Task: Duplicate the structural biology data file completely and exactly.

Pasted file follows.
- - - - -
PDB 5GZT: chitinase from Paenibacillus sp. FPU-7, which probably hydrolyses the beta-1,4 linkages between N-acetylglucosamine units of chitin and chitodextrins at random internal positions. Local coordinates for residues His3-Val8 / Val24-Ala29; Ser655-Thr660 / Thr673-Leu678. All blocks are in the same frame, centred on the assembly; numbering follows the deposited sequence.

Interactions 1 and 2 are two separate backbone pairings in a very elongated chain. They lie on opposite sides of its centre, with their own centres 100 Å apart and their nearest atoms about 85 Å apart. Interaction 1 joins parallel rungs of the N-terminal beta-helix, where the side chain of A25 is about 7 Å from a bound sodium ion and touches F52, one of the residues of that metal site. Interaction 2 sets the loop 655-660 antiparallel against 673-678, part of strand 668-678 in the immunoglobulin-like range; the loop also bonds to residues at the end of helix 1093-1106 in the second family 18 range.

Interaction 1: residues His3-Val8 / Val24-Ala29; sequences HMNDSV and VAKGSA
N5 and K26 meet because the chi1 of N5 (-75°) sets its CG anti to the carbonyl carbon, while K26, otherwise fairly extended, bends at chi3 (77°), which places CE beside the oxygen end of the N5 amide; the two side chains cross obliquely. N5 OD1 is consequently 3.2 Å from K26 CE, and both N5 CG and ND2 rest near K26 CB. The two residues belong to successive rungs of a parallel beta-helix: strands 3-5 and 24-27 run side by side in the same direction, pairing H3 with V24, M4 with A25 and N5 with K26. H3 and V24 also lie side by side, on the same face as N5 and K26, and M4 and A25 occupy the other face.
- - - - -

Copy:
PDB 5GZT: chitinase from Paenibacillus sp. FPU-7, which probably hydrolyses the beta-1,4 linkages between N-acetylglucosamine units of chitin and chitodextrins at random internal positions. Local coordinates for residues His3-Val8 / Val24-Ala29; Ser655-Thr660 / Thr673-Leu678. All blocks are in the same frame, centred on the assembly; numbering follows the deposited sequence.

Interactions 1 and 2 are two separate backbone pairings in a very elongated chain. They lie on opposite sides of its centre, with their own centres 100 Å apart and their nearest atoms about 85 Å apart. Interaction 1 joins parallel rungs of the N-terminal beta-helix, where the side chain of A25 is about 7 Å from a bound sodium ion and touches F52, one of the residues of that metal site. Interaction 2 sets the loop 655-660 antiparallel against 673-678, part of strand 668-678 in the immunoglobulin-like range; the loop also bonds to residues at the end of helix 1093-1106 in the second family 18 range.

Interaction 1: residues His3-Val8 / Val24-Ala29; sequences HMNDSV and VAKGSA
N5 and K26 meet because the chi1 of N5 (-75°) sets its CG anti to the carbonyl carbon, while K26, otherwise fairly extended, bends at chi3 (77°), which places CE beside the oxygen end of the N5 amide; the two side chains cross obliquely. N5 OD1 is consequently 3.2 Å from K26 CE, and both N5 CG and ND2 rest near K26 CB. The two residues belong to successive rungs of a parallel beta-helix: strands 3-5 and 24-27 run side by side in the same direction, pairing H3 with V24, M4 with A25 and N5 with K26. H3 and V24 also lie side by side, on the same face as N5 and K26, and M4 and A25 occupy the other face.